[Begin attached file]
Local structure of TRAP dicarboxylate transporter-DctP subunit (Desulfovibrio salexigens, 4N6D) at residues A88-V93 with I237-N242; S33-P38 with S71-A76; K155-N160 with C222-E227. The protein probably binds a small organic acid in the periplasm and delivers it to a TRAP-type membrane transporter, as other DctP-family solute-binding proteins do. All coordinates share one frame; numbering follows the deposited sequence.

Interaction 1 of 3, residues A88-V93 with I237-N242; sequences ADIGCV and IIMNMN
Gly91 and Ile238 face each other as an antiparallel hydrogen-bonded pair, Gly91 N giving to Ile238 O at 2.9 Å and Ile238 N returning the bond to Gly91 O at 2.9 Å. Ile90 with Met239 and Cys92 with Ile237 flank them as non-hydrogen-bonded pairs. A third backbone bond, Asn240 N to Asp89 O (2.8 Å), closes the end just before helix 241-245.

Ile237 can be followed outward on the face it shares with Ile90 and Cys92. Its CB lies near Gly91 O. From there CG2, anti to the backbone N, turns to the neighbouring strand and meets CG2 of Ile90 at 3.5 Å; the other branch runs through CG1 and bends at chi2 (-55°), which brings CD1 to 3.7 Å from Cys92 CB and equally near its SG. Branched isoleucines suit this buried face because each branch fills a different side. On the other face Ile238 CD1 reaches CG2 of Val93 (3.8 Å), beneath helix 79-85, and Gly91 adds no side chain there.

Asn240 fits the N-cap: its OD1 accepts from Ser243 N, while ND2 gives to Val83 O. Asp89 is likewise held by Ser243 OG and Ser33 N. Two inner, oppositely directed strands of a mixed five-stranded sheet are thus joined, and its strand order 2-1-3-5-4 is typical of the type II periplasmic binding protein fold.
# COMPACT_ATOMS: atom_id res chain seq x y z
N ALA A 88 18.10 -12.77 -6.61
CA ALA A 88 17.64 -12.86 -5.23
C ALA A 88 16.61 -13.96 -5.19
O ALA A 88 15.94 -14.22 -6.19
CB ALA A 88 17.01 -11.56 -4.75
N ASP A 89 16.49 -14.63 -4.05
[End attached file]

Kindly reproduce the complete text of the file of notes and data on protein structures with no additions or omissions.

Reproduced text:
Local structure of TRAP dicarboxylate transporter-DctP subunit (Desulfovibrio salexigens, 4N6D) at residues A88-V93 with I237-N242; S33-P38 with S71-A76; K155-N160 with C222-E227. The protein probably binds a small organic acid in the periplasm and delivers it to a TRAP-type membrane transporter, as other DctP-family solute-binding proteins do. All coordinates share one frame; numbering follows the deposited sequence.

Interaction 1 of 3, residues A88-V93 with I237-N242; sequences ADIGCV and IIMNMN
Gly91 and Ile238 face each other as an antiparallel hydrogen-bonded pair, Gly91 N giving to Ile238 O at 2.9 Å and Ile238 N returning the bond to Gly91 O at 2.9 Å. Ile90 with Met239 and Cys92 with Ile237 flank them as non-hydrogen-bonded pairs. A third backbone bond, Asn240 N to Asp89 O (2.8 Å), closes the end just before helix 241-245.

Ile237 can be followed outward on the face it shares with Ile90 and Cys92. Its CB lies near Gly91 O. From there CG2, anti to the backbone N, turns to the neighbouring strand and meets CG2 of Ile90 at 3.5 Å; the other branch runs through CG1 and bends at chi2 (-55°), which brings CD1 to 3.7 Å from Cys92 CB and equally near its SG. Branched isoleucines suit this buried face because each branch fills a different side. On the other face Ile238 CD1 reaches CG2 of Val93 (3.8 Å), beneath helix 79-85, and Gly91 adds no side chain there.

Asn240 fits the N-cap: its OD1 accepts from Ser243 N, while ND2 gives to Val83 O. Asp89 is likewise held by Ser243 OG and Ser33 N. Two inner, oppositely directed strands of a mixed five-stranded sheet are thus joined, and its strand order 2-1-3-5-4 is typical of the type II periplasmic binding protein fold.
# COMPACT_ATOMS: atom_id res chain seq x y z
N ALA A 88 18.10 -12.77 -6.61
CA ALA A 88 17.64 -12.86 -5.23
C ALA A 88 16.61 -13.96 -5.19
O ALA A 88 15.94 -14.22 -6.19
CB ALA A 88 17.01 -11.56 -4.75
N ASP A 89 16.49 -14.63 -4.05